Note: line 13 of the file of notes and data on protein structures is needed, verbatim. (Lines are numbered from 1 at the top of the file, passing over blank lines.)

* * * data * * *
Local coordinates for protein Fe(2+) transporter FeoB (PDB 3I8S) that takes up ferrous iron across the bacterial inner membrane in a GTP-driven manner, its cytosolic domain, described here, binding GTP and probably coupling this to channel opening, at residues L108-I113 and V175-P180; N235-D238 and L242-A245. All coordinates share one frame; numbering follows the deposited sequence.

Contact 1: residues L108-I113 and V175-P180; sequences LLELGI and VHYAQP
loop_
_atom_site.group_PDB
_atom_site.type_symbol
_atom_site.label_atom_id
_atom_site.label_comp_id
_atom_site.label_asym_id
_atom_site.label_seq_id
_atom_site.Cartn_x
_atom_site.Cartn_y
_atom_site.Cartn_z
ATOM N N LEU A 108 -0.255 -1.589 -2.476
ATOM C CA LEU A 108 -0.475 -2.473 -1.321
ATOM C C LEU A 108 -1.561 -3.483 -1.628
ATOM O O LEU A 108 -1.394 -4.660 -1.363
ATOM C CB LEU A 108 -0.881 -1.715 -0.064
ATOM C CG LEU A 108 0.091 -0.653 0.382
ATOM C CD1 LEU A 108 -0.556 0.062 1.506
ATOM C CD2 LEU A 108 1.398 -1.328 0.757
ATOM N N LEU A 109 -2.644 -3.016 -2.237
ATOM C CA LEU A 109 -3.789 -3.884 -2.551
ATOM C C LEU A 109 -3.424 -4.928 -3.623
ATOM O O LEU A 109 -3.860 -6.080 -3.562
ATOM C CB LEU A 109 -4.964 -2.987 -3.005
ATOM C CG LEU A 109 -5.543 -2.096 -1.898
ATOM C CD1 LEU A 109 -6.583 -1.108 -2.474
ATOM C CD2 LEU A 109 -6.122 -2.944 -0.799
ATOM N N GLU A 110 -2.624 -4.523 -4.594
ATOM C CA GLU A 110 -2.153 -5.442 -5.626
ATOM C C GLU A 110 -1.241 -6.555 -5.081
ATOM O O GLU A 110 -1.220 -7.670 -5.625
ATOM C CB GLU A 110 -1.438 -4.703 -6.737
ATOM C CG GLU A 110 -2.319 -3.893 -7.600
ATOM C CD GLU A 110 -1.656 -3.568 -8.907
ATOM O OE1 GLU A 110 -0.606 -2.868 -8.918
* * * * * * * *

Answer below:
ATOM N N LEU A 108 -0.255 -1.589 -2.476